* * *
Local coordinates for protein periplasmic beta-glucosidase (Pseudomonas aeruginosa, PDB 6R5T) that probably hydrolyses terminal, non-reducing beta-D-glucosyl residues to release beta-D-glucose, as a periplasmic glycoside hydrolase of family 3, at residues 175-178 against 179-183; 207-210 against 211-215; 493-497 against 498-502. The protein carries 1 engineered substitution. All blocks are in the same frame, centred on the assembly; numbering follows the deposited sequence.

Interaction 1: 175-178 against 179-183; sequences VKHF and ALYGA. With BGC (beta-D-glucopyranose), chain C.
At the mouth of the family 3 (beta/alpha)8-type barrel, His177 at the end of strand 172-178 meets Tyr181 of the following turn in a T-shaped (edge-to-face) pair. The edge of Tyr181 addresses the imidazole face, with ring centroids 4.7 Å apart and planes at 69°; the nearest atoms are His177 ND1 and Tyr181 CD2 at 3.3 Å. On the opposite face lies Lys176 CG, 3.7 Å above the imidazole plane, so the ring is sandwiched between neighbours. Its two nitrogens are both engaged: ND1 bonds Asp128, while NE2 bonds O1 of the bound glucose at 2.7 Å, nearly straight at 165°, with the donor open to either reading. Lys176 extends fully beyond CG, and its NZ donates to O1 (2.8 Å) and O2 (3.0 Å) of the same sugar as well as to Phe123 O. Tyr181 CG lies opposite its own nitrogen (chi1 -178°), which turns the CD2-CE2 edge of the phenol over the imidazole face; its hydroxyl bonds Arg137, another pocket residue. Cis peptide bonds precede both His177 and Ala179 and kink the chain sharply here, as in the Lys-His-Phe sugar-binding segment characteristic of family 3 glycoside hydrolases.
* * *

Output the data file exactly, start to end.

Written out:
Local coordinates for protein periplasmic beta-glucosidase (Pseudomonas aeruginosa, PDB 6R5T) that probably hydrolyses terminal, non-reducing beta-D-glucosyl residues to release beta-D-glucose, as a periplasmic glycoside hydrolase of family 3, at residues 175-178 against 179-183; 207-210 against 211-215; 493-497 against 498-502. The protein carries 1 engineered substitution. All blocks are in the same frame, centred on the assembly; numbering follows the deposited sequence.

Interaction 1: 175-178 against 179-183; sequences VKHF and ALYGA. With BGC (beta-D-glucopyranose), chain C.
At the mouth of the family 3 (beta/alpha)8-type barrel, His177 at the end of strand 172-178 meets Tyr181 of the following turn in a T-shaped (edge-to-face) pair. The edge of Tyr181 addresses the imidazole face, with ring centroids 4.7 Å apart and planes at 69°; the nearest atoms are His177 ND1 and Tyr181 CD2 at 3.3 Å. On the opposite face lies Lys176 CG, 3.7 Å above the imidazole plane, so the ring is sandwiched between neighbours. Its two nitrogens are both engaged: ND1 bonds Asp128, while NE2 bonds O1 of the bound glucose at 2.7 Å, nearly straight at 165°, with the donor open to either reading. Lys176 extends fully beyond CG, and its NZ donates to O1 (2.8 Å) and O2 (3.0 Å) of the same sugar as well as to Phe123 O. Tyr181 CG lies opposite its own nitrogen (chi1 -178°), which turns the CD2-CE2 edge of the phenol over the imidazole face; its hydroxyl bonds Arg137, another pocket residue. Cis peptide bonds precede both His177 and Ala179 and kink the chain sharply here, as in the Lys-His-Phe sugar-binding segment characteristic of family 3 glycoside hydrolases.